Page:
US: Detroit surge drives US light vehicle sales in January
Dodge Dart has been a fast seller for Chrysler
The surge that provided a strong end to 2012 continued into January as US light vehicle sales rose 14.2% to about 1.04m. The seasonally adjusted annualised rate came in at 15.29m, off just slightly from December’s 15.37m, and well ahead of the 13.98m figure reported in January 2012.
Leading the way were the Detroit automakers, which all posted double-digit growth and teamed up to take an additional 1.4 points of market share. The trio was led by a 21.7% gain from Ford, where a 39.3% jump in car sales lifted total Ford brand deliveries by 23.3%. While fleet sales were likely a major factor, Ford actually sold more passenger cars than SUVs and crossovers in January. The new Fusion, despite some issues, was the best-selling US-brand car.
Lincoln continues to be Ford’s Achilles Heel with sales off 18.2%. Lincoln was near the bottom of the premium segment, coming in 10th of 12 brands; trailing both Volvo and Land Rover.
Chrysler sales rose 16.4% last month. Once again, the story was passenger car sales with volume up 50.4% compared to January 2012. 36.8% of total Chrysler Group sales went to cars: last year, that figure was 28.5%.
Despite concerns about a flubbed launch and the need for more power under the hood, sales of the Dodge Dart continue to improve. The volume isn’t where Chrysler CEO Sergio Marchionne wants it, but the Dart is one of the strongest performers out of all the new vehicles introduced in 2012. New models that have been announced should bring more shoppers into Dodge showrooms.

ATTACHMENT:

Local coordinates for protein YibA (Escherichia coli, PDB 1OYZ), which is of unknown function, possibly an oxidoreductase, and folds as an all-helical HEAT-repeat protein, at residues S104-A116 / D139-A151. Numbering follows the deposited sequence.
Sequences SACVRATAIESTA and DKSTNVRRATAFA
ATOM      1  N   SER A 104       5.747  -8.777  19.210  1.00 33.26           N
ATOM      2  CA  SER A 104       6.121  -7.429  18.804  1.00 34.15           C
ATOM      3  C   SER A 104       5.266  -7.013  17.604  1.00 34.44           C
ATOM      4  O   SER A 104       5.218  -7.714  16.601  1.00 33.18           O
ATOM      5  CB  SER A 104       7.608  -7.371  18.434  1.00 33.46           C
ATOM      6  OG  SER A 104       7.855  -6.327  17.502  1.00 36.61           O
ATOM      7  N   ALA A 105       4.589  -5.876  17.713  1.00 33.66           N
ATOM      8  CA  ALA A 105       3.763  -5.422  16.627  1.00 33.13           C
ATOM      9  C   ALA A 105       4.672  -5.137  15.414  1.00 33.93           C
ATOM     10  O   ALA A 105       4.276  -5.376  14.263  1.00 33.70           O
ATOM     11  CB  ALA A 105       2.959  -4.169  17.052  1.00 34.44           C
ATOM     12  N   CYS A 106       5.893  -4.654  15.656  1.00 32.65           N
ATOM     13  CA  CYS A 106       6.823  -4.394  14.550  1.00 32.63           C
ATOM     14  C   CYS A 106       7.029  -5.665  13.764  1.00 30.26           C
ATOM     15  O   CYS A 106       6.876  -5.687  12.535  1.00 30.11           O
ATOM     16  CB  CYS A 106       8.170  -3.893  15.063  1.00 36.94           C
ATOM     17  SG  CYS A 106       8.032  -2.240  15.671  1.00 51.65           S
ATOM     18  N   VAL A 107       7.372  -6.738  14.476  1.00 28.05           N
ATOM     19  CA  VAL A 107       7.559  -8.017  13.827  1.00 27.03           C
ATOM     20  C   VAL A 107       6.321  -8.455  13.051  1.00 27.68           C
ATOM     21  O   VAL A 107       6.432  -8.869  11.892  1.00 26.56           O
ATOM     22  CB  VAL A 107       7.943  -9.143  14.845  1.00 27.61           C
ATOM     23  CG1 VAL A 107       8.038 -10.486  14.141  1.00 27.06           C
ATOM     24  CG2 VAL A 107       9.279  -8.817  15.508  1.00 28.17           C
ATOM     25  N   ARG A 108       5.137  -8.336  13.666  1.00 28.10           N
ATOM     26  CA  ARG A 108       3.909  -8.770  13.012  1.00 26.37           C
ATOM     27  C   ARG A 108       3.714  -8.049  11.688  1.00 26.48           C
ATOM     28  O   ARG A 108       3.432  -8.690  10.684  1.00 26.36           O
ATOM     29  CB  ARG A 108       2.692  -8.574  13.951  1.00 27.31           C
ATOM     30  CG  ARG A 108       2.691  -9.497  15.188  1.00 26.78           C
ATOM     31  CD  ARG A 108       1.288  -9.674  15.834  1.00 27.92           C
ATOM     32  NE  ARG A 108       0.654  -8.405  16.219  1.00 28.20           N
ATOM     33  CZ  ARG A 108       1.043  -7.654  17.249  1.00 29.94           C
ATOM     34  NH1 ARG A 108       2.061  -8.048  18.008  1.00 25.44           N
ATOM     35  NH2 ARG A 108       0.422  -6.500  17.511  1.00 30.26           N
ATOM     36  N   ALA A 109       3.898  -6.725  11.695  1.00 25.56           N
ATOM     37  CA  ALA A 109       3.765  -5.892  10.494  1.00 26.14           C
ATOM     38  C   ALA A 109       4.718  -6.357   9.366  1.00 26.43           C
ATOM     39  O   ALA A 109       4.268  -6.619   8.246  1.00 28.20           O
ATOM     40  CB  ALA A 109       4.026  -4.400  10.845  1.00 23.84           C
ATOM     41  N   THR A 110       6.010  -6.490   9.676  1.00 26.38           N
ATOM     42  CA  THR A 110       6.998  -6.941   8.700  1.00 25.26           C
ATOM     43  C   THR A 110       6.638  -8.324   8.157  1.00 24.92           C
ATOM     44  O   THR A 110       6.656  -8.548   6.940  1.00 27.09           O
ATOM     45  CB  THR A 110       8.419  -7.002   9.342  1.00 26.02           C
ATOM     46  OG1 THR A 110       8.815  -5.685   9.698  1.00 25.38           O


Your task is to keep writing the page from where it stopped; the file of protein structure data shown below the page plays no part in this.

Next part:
General Motors 15.9% improvement was driven in part by powerhouse finishes at Buick and Cadillac. Buick got a nice bump from its Verano clone of the Chevrolet Sonic and the new ATS and XTS boosted Cadillac’s volume by 47.0%.
Increases in light truck sales also helped the General beat analyst estimates. The Silverado and Sierra pickups had the largest gains of any full-size American pickups.
Toyota enjoyed the largest margin of any of the major automakers and also picked up 1.5 points of market share. Big jumps in sales of the Corolla and Avalon and a 60% gain in Lexus passenger car sales help the top Japanese manufacturer put pressure on Ford for second place in the standings. Toyota was just 8,138 sales behind Ford in January.
Subaru didn’t set any new records, but it reported a 21.3% increase in sales. Honda continued its recovery with a 12.8% improvement built on a 75.2% blowout in Accord sales.
While the improvements were small, Hyundai and Kia both set monthly sales records helped by volumes of the Elantra and Optima.
Mercedes-Benz started 2013 with a new January sales record and a healthy lead over BMW, which finished January just 302 sales ahead of a resurgent Lexus. Audi claimed another new sales record as it passed Acura to take the No. 5 spot in the luxury rankings.
Volkswagen sales continue to grow: VW outsold the Buick, Cadillac and Chrysler brands in January. New subsidiary Porsche brought home another monthly sales record.
Automakers have a 15-million-sale target for 2013. If Washington can demonstrate some direction and leadership that will encourage businesses to take the risk of real growth, it should be possible.